Whilst much has been written about Charles Williams, C.S. Lewis and J.R.R. Tolkien both individually and collectively, Scarf claims that the quintessential ideals of Kingship common to their work have never by themselves been studied.
In exploring the ideals of kingship – divine, human and mythological– in the work of the three writers, Scarf discovers a variety of ideas, some overlapping, of a Creator-King. Scarf explores the concept in depth seeking out evidence for His attributes, His perceived purpose in creating, and whether any such purpose is reflected in His creations. The book considers whether the Creator involved demiurges, or simply created ex nihilo. Scarf also considers the entry of evil into a perfect creation, a question at the heart of Christian theology.
As well as drawing on the works of the three authors, Scarf looks to their influences – Old English poetry such as Beowulf, the Arthurian Legends and Greek history, as well as scholarly exegesis of Old and New Testament ideas of Ancient Hebrew kingship, and its ultimate fulfilment in Christ the King.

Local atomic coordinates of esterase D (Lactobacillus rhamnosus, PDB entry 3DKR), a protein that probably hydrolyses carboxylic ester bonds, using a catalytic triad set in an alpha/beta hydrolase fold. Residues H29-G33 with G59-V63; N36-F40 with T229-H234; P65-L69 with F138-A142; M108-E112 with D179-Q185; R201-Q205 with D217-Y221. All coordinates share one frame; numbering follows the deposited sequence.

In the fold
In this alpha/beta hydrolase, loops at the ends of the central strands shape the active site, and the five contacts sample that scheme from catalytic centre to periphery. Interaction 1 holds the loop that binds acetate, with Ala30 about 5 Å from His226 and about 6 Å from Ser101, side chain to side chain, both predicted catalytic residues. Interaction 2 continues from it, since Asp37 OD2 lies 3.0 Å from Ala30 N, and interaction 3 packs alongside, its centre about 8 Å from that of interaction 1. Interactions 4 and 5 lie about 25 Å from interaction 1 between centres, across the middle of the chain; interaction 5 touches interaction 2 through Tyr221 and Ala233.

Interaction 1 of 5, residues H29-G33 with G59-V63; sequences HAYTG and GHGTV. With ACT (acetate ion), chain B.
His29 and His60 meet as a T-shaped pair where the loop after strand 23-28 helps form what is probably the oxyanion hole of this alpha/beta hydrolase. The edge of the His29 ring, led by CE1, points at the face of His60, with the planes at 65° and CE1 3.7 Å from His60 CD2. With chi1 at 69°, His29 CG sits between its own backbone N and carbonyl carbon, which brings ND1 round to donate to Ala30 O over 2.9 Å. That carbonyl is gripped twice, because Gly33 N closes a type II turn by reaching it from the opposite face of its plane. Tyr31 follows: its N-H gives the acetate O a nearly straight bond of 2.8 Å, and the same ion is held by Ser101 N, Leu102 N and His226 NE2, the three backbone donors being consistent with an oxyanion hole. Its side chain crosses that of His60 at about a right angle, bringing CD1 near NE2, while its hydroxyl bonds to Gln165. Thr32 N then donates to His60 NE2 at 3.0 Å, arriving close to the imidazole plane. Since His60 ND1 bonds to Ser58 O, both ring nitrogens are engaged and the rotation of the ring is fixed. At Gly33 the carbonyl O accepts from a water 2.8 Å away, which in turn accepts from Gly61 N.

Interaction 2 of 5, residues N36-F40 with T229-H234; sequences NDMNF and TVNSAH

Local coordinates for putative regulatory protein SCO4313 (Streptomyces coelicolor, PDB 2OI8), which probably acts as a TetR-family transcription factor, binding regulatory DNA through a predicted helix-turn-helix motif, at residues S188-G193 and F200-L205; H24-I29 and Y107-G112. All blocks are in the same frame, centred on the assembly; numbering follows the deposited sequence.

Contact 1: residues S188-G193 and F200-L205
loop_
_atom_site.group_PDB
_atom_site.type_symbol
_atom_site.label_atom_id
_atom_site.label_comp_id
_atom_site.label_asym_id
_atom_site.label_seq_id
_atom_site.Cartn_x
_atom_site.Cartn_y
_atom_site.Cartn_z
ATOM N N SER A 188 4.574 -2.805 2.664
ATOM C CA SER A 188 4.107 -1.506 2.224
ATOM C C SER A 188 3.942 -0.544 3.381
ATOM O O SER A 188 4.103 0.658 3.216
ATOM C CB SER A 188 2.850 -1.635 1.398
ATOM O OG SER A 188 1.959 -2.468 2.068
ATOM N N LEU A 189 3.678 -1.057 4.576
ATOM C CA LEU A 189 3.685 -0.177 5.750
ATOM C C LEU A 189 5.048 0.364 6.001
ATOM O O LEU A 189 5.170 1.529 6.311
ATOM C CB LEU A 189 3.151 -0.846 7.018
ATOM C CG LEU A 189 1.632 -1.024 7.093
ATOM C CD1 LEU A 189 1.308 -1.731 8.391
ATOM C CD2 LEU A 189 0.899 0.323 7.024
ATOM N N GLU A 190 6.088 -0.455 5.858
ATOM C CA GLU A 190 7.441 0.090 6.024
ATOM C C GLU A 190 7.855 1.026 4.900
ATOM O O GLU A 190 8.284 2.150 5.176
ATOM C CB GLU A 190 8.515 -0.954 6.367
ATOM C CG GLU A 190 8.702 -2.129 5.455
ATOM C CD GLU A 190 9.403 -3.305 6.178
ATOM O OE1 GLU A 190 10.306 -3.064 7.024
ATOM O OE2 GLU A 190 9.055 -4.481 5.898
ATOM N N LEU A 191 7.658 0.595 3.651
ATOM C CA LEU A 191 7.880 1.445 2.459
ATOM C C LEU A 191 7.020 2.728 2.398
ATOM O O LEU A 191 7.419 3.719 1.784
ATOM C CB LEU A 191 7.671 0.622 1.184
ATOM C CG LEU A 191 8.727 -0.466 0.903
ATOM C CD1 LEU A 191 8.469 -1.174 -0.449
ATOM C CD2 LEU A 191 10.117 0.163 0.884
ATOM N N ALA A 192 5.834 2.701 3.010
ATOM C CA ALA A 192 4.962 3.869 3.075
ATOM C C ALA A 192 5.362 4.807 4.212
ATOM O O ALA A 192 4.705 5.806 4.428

This new work forms an inter-disciplinary approach to Kingship – literary, theological and historic– that offers the reader a key to a deeper understanding of the work of all three Oxford ‘Inklings’. Scarf ultimately claims that these ideas are important in the light of today’s Christian belief (or lack of it) in contemporary Britain, and that it is only in understanding these ideas and ideals that the three men’s true contributions to English Life and Literature can be fully appreciated.